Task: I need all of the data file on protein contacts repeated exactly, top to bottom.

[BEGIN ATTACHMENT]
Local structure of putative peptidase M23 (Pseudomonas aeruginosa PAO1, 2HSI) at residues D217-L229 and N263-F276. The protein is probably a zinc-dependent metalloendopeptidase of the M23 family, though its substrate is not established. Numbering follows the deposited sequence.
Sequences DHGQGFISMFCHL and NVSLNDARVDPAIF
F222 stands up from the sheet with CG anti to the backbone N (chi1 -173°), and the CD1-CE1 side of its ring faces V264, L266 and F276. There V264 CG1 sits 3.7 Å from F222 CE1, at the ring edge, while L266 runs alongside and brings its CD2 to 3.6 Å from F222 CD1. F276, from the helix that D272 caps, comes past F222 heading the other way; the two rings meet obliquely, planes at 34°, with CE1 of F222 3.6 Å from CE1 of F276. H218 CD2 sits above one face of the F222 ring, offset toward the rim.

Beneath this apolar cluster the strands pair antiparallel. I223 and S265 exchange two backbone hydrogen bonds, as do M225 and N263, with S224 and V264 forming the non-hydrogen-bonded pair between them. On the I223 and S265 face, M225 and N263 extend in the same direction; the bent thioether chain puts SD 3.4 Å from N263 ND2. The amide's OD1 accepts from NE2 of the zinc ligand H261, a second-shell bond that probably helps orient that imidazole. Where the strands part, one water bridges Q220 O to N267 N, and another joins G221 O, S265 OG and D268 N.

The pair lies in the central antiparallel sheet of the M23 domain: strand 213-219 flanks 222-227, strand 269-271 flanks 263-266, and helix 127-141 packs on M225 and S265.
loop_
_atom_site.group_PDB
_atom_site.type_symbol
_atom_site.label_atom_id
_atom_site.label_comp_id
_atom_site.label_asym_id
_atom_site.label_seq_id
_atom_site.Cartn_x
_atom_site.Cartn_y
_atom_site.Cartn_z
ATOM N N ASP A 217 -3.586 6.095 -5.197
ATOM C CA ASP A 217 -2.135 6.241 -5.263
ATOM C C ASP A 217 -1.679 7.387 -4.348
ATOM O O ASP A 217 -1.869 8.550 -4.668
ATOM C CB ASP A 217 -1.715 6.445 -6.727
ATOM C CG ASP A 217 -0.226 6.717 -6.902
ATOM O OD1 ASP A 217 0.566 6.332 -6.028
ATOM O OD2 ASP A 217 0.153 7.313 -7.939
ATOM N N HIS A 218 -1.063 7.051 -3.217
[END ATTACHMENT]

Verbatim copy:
Local structure of putative peptidase M23 (Pseudomonas aeruginosa PAO1, 2HSI) at residues D217-L229 and N263-F276. The protein is probably a zinc-dependent metalloendopeptidase of the M23 family, though its substrate is not established. Numbering follows the deposited sequence.
Sequences DHGQGFISMFCHL and NVSLNDARVDPAIF
F222 stands up from the sheet with CG anti to the backbone N (chi1 -173°), and the CD1-CE1 side of its ring faces V264, L266 and F276. There V264 CG1 sits 3.7 Å from F222 CE1, at the ring edge, while L266 runs alongside and brings its CD2 to 3.6 Å from F222 CD1. F276, from the helix that D272 caps, comes past F222 heading the other way; the two rings meet obliquely, planes at 34°, with CE1 of F222 3.6 Å from CE1 of F276. H218 CD2 sits above one face of the F222 ring, offset toward the rim.

Beneath this apolar cluster the strands pair antiparallel. I223 and S265 exchange two backbone hydrogen bonds, as do M225 and N263, with S224 and V264 forming the non-hydrogen-bonded pair between them. On the I223 and S265 face, M225 and N263 extend in the same direction; the bent thioether chain puts SD 3.4 Å from N263 ND2. The amide's OD1 accepts from NE2 of the zinc ligand H261, a second-shell bond that probably helps orient that imidazole. Where the strands part, one water bridges Q220 O to N267 N, and another joins G221 O, S265 OG and D268 N.

The pair lies in the central antiparallel sheet of the M23 domain: strand 213-219 flanks 222-227, strand 269-271 flanks 263-266, and helix 127-141 packs on M225 and S265.
loop_
_atom_site.group_PDB
_atom_site.type_symbol
_atom_site.label_atom_id
_atom_site.label_comp_id
_atom_site.label_asym_id
_atom_site.label_seq_id
_atom_site.Cartn_x
_atom_site.Cartn_y
_atom_site.Cartn_z
ATOM N N ASP A 217 -3.586 6.095 -5.197
ATOM C CA ASP A 217 -2.135 6.241 -5.263
ATOM C C ASP A 217 -1.679 7.387 -4.348
ATOM O O ASP A 217 -1.869 8.550 -4.668
ATOM C CB ASP A 217 -1.715 6.445 -6.727
ATOM C CG ASP A 217 -0.226 6.717 -6.902
ATOM O OD1 ASP A 217 0.566 6.332 -6.028
ATOM O OD2 ASP A 217 0.153 7.313 -7.939
ATOM N N HIS A 218 -1.063 7.051 -3.217